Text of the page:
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Live blogging from the NEU NOW Festival

19 November 2009

Koji Wakayama's robot gardens


What you see here is a robot garden. In fact, it's Koji Wakayama's installation works with robots pushing around flower pots - for better or for worse, it was selected under "design". But then Koji's background is as a designer, at Konstfack in Stockholm - he is a self-taught programmer and robot engineer.


The idea behind it is that you don't need to build a smart robot to do do smart tasks. A colony of ants can perform quite sophisticated behaviour even if an individual ant is quite a simple thing that leaves a smell trace, seeks food, and carries it back home. Likewise, you don't need a smart robot to do gardening: "I started on a much more difficult prototype with all kinds of different functions. Then I literally took my saw and sawed off all the parts I didn't need." In the end, Koji's robots consist of a light detector, two touch sensors, wheels, a motor, a chip, and a perspex frame. A lot of it has to be hand-made but most of the stuff can be found at a do-it-yourself store. Still, a lot of work goes into it - thanks to the NeuNow grant Koji could do some family extension and now herd twelve robots instead of four.

 

 The gardening they do, of course, is still far from proper lawnmowing (although there are robots for that too): what they do is detect light and push the plants, with some luck, in the right direction. Their only urge is to move towards the light, and they are shaped in a way to "fork" the flower pots. A black circle which they're programmed not to cross defines their "garden".

It may sound somewhat pretentious to present these robots, as Koji does, with a quote about reverse engineering the mind's neural workings and the questions whether machines can have experiences. But it's not so odd: neurons are pretty stupid things too, and the world championship in robot football isn't an impressive sight either long after computers beat the human race in chess. And it's just a quote and a question. More practically, Koji adds that work like his can also help designers understand smart technologies better, and help develop tools for teaching them.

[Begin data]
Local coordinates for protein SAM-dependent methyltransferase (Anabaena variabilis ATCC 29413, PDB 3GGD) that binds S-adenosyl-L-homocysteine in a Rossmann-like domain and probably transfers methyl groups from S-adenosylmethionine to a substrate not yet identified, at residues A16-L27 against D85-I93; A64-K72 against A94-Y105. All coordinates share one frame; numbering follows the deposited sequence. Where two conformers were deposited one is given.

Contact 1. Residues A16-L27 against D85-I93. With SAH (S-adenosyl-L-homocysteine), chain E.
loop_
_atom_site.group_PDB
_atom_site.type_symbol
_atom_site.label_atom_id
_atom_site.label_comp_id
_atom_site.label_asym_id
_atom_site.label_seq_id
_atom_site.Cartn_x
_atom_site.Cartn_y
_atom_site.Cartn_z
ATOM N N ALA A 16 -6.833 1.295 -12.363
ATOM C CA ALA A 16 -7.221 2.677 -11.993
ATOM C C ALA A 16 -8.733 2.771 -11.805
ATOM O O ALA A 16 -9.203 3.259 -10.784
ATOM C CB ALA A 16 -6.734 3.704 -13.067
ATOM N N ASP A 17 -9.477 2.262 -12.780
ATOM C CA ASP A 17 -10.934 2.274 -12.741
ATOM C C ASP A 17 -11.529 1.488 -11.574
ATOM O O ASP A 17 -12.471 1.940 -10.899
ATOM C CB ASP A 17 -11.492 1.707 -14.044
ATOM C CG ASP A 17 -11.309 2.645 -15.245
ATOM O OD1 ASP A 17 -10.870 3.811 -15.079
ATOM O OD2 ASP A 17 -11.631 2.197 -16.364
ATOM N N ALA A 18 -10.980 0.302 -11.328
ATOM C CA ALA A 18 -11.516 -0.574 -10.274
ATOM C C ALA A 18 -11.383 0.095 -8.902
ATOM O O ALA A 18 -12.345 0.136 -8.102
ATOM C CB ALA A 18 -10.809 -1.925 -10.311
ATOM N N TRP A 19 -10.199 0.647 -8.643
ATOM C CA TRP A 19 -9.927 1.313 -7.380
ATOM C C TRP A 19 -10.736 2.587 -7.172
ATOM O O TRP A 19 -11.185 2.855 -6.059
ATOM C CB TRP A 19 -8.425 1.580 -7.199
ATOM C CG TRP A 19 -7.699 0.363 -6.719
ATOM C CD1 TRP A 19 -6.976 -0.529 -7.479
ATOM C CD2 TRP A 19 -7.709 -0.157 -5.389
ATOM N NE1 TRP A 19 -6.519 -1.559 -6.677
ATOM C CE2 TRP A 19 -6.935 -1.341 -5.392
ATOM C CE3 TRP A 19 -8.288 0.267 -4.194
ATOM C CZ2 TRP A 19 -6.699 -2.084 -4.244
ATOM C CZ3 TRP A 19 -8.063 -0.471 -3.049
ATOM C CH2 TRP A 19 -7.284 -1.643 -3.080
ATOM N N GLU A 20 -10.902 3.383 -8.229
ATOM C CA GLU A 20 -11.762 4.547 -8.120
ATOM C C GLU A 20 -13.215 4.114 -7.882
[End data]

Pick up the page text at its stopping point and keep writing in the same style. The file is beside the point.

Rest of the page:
One good thing about this kind of programming and engineering is that you can be self-taught in this. "Some robot scientist from university looked at me and asked, 'you did that?' Rather nicely, but still as if I wasn't supposed to have done so." Well, not as if it was easy of course: years of building websites and working with flash went into acquiring the computer skills before he could even start soldering and wiring. But it means that you can be an artist and not have to hire someone to do the tech part for you.

Koji is now part-time designing, part-time teaching at Konstfack, and part-time working on his robots. I haven't yet asked Koji what he thinks about labelling his projects "artistic research" - it rather falls under what David Edwards has called artscience.



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